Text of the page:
The effect of estrogen on ovine anterior cruciate ligament fibroblasts: Cell proliferation and collagen synthesis

Aruna Seneviratne, Erik Attia, Riley J. Williams, Scott A. Rodeo, Jo A. Hannafin

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43 Scopus citations

Abstract

Estrogen has been implicated as a causal factor for anterior cruciate ligament injuries in women. Studies have demonstrated a decrease in anterior cruciate ligament fibroblast proliferation and collagen synthesis at supraphysiologic levels of estrogen in a rabbit model. Hypothesis: The authors hypothesized that physiologic levels of estrogen would have no significant effect on anterior cruciate ligament fibroblast proliferation and collagen synthesis in an ovine model. Methods: Anterior cruciate ligament fibroblasts were isolated from sheep knees using routine cell culture methods. The cells were exposed to 17β-estradiol at physiologic concentrations of 2.2, 5,15, 25, 250, and 2500 pg/ml. Cell proliferation was determined by cell counts on days 4 and 6. Collagen synthesis was determined by 3H-proline incorporation on day 4. Immunohistochemistry was performed to detect estrogen receptors. Results: Immunohistochemistry demonstrated the presence of estrogen receptors in ovine anterior cruciate ligament fibroblasts. There was no significant difference in anterior cruciate ligament fibroblast proliferation or collagen synthesis regardless of 17β-estradiol concentration. Conclusions: Based on results of this study, and given the low turnover of collagen in ligaments, it is unlikely that a 2- to 3-day per month increase in circulating estrogen would result in rapid, clinically significant alterations in material properties of the anterior cruciate ligament in vivo. The etiology of noncontact anterior cruciate ligament injuries is complex and multifactorial in nature, meriting further investigation.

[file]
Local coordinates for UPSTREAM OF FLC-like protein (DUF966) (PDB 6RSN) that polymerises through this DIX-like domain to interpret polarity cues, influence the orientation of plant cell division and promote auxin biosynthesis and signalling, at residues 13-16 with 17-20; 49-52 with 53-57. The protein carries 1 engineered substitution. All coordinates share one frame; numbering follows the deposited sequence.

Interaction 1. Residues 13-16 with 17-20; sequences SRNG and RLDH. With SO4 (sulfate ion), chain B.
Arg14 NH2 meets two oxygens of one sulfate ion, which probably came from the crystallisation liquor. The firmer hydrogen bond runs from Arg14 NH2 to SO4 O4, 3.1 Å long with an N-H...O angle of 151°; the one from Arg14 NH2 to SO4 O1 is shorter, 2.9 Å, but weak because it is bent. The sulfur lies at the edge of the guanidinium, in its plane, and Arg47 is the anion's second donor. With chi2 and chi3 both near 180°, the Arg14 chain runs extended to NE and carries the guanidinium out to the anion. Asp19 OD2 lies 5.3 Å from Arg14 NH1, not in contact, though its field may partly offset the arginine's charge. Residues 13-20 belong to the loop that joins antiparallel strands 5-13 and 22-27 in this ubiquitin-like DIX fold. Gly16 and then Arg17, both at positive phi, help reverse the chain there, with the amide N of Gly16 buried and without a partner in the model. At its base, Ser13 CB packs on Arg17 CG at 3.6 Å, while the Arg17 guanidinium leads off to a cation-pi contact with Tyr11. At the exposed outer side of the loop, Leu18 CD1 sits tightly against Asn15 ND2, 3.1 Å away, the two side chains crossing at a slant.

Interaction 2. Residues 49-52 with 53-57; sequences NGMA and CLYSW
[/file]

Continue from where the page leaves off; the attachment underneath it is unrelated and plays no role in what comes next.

Original languageEnglish
Pages (from-to)1613-1618
Number of pages6
JournalAmerican Journal of Sports Medicine
Volume32
Issue number7
DOIs
StatePublished - Oct 2004
Externally publishedYes

Keywords

  • Anterior cruciate ligament (ACL)
  • Cell proliferation
  • Collagen synthesis
  • Estrogen

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